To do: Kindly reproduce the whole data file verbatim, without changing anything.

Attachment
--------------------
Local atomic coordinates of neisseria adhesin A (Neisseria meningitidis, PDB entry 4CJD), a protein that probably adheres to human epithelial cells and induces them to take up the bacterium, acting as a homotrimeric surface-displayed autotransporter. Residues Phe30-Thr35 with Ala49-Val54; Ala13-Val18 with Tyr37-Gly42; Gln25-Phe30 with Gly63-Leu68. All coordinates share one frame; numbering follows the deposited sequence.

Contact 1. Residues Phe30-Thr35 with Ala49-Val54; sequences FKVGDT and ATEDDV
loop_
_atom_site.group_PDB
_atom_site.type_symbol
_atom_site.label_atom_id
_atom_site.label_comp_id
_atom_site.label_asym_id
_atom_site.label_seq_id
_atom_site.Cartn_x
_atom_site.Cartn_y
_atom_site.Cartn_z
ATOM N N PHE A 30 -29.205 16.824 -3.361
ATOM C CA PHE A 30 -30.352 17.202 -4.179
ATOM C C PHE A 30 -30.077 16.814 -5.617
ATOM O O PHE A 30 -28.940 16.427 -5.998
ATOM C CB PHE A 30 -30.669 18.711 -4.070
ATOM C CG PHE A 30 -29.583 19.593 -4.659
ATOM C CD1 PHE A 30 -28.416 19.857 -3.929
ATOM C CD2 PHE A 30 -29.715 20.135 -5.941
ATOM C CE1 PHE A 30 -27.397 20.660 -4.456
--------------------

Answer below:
Local atomic coordinates of neisseria adhesin A (Neisseria meningitidis, PDB entry 4CJD), a protein that probably adheres to human epithelial cells and induces them to take up the bacterium, acting as a homotrimeric surface-displayed autotransporter. Residues Phe30-Thr35 with Ala49-Val54; Ala13-Val18 with Tyr37-Gly42; Gln25-Phe30 with Gly63-Leu68. All coordinates share one frame; numbering follows the deposited sequence.

Contact 1. Residues Phe30-Thr35 with Ala49-Val54; sequences FKVGDT and ATEDDV
loop_
_atom_site.group_PDB
_atom_site.type_symbol
_atom_site.label_atom_id
_atom_site.label_comp_id
_atom_site.label_asym_id
_atom_site.label_seq_id
_atom_site.Cartn_x
_atom_site.Cartn_y
_atom_site.Cartn_z
ATOM N N PHE A 30 -29.205 16.824 -3.361
ATOM C CA PHE A 30 -30.352 17.202 -4.179
ATOM C C PHE A 30 -30.077 16.814 -5.617
ATOM O O PHE A 30 -28.940 16.427 -5.998
ATOM C CB PHE A 30 -30.669 18.711 -4.070
ATOM C CG PHE A 30 -29.583 19.593 -4.659
ATOM C CD1 PHE A 30 -28.416 19.857 -3.929
ATOM C CD2 PHE A 30 -29.715 20.135 -5.941
ATOM C CE1 PHE A 30 -27.397 20.660 -4.456